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Friday, October 23, 2009

Black-necked Grebe round-up

Every year, thousands of Black-necked Grebes migrate south from their breeding grounds in the Arctic tundra to moult and spend the winter in the south of Europe. There is a particular concentration that favours the salt pans (salins) near Huelva in Andalusia. They feed mainly on the larvae of aquatic insects.

Here, there is a long-term research study in which samples of the grebes are captured during the moulting period (when flying is weakest) for ringing and measurement. I was fortunate to be invited to participate in one of the capture events.

The salt pans are also the home of thousands of Greater Flamingos (this individual is flying from right to left)

The Black-necked Grebes swim off looking suspicious... they have seen this all before!

The Expedition of about 50 participants assembles

The nets are prepared...

...and the Director, Luís García, explains the strategy with a stick in the sand.

Then it is into the water where the team pushes the net forward through the brine...

...corralling the grebes int a smaller and smaller area...

..until they are so concentrated they can be plucked from the water like fish.

The grebes are not web-footed (like ducks) but have these lobed feet as an adaptation for swimming and diving

Groups of grebes are transported to the processing station where...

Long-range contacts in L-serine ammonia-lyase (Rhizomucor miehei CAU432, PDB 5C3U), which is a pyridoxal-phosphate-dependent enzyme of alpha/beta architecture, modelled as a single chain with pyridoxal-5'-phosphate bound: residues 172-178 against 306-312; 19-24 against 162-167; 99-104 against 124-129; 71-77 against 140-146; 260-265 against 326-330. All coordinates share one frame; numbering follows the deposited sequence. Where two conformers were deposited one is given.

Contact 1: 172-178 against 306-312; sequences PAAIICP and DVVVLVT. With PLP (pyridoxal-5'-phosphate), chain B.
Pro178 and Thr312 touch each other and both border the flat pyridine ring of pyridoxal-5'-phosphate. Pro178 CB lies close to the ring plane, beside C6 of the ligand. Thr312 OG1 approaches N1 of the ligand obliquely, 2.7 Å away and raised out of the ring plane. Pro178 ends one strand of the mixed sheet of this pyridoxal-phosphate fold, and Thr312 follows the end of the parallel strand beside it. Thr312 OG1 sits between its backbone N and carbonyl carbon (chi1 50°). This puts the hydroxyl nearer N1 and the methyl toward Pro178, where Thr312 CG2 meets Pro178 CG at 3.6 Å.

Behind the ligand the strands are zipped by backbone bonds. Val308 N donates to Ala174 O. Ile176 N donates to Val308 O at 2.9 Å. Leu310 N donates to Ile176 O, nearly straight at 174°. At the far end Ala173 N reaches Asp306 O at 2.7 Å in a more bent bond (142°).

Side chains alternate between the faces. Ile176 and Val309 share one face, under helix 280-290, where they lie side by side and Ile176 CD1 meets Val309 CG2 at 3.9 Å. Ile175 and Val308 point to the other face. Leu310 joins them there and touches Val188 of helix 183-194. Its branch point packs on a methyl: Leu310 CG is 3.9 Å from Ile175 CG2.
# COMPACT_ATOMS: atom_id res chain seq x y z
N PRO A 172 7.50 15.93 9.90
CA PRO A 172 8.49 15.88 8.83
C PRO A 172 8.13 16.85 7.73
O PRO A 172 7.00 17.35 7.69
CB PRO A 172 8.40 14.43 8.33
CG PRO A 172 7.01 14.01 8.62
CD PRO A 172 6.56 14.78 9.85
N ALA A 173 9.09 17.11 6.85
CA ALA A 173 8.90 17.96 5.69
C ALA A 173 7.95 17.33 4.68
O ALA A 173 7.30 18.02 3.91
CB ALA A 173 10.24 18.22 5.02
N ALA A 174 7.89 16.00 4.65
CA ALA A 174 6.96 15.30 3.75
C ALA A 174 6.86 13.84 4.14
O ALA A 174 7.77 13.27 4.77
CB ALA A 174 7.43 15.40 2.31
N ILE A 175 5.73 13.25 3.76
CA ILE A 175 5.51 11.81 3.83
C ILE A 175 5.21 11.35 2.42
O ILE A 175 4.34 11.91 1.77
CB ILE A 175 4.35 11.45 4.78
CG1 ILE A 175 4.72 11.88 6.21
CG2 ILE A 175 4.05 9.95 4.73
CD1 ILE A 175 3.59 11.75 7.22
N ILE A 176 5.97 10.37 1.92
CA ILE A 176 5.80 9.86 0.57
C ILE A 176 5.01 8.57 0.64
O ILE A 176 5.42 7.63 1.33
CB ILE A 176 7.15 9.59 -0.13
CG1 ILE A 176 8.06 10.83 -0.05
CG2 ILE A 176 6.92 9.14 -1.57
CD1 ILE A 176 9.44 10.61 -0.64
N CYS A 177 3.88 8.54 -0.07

...they are kept in holding pens until...

...it is time for each to be ringed and measured in turn.

The Director photographs the extended wing of every bird to keep a record of moult progress.

A final look at these delightful water birds before...

...release when they scamper of towards the middle of the lake.

A total of 242 Black-necked Grebes was processed that day. The Director joins the group for a few beers after a hot, and very salty, day's work.

10 Comments:

Blogger willow said...

I was struck with their amazing feet! What a fun project, Maalie.

8:47 pm  
Blogger simon said...

crikey! he looks like a wild australian bushranger!

8:37 am  
Blogger Kiwi Nomad 2008 said...

But the net doesn't appear to have a 'roof'. How come they don't just fly away instead of staying in the corral?

3:29 am  
Blogger Maalie said...

The birds are in moult at that time and can only fly weakly. Their natural response is to escape from predatgors by diving and swimming away. We did lose a few that flew back over our heads.

6:44 am  
Blogger Kiwi Nomad 2008 said...

ahhhhhhhh that makes sense...poor things...caught when they are most vulnerable ;-)

6:46 am  
Blogger Maalie said...

Poor things? We are doing them a favour! By studying their ecology we learn more about their environmental requirements and can then implement (or at least recommend) appropriate conservation measures :-)

7:03 am  
Blogger Kiwi Nomad 2008 said...

I know..... the scientific part of me can appreciate that.....but the other part of me feels sorry for them, grabbed in their time of weakness. I think of the moulting penguins here in NZ who get people going too close....

7:10 am  
Blogger Maalie said...

The consolation is that there is food there in abundance. They soon fatten up.

8:05 am  
Blogger Ellee Seymour said...

What great work, though I wouldn't fancy wading in the water. The director looks quite a character.

6:07 pm  
Anonymous Anonymous said...

Jim,

With global warming coming along, I am presently looking forward to donning my string vest and jumping into the Duddon's warm receiving waters ...

I have sent you a couple of emails in reply to yours about Beer at The Green. I wonder if your spam filter is, probably wisely, excluding my missives.

Jon of the Hill

5:46 pm  

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